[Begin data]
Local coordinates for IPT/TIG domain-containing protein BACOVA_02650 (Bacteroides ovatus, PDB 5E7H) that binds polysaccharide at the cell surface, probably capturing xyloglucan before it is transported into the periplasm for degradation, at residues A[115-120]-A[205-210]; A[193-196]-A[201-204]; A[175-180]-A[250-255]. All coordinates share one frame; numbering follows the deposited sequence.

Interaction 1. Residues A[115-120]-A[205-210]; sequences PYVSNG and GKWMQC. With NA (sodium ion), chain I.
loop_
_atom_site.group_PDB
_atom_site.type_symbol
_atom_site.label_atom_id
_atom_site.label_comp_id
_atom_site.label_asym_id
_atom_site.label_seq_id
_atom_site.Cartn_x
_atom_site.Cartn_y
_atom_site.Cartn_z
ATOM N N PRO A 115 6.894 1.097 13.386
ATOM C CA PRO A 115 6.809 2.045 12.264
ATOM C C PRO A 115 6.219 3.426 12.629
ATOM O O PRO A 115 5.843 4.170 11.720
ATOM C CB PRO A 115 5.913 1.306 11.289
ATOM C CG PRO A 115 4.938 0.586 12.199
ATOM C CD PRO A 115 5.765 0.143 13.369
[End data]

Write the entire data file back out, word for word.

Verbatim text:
Local coordinates for IPT/TIG domain-containing protein BACOVA_02650 (Bacteroides ovatus, PDB 5E7H) that binds polysaccharide at the cell surface, probably capturing xyloglucan before it is transported into the periplasm for degradation, at residues A[115-120]-A[205-210]; A[193-196]-A[201-204]; A[175-180]-A[250-255]. All coordinates share one frame; numbering follows the deposited sequence.

Interaction 1. Residues A[115-120]-A[205-210]; sequences PYVSNG and GKWMQC. With NA (sodium ion), chain I.
loop_
_atom_site.group_PDB
_atom_site.type_symbol
_atom_site.label_atom_id
_atom_site.label_comp_id
_atom_site.label_asym_id
_atom_site.label_seq_id
_atom_site.Cartn_x
_atom_site.Cartn_y
_atom_site.Cartn_z
ATOM N N PRO A 115 6.894 1.097 13.386
ATOM C CA PRO A 115 6.809 2.045 12.264
ATOM C C PRO A 115 6.219 3.426 12.629
ATOM O O PRO A 115 5.843 4.170 11.720
ATOM C CB PRO A 115 5.913 1.306 11.289
ATOM C CG PRO A 115 4.938 0.586 12.199
ATOM C CD PRO A 115 5.765 0.143 13.369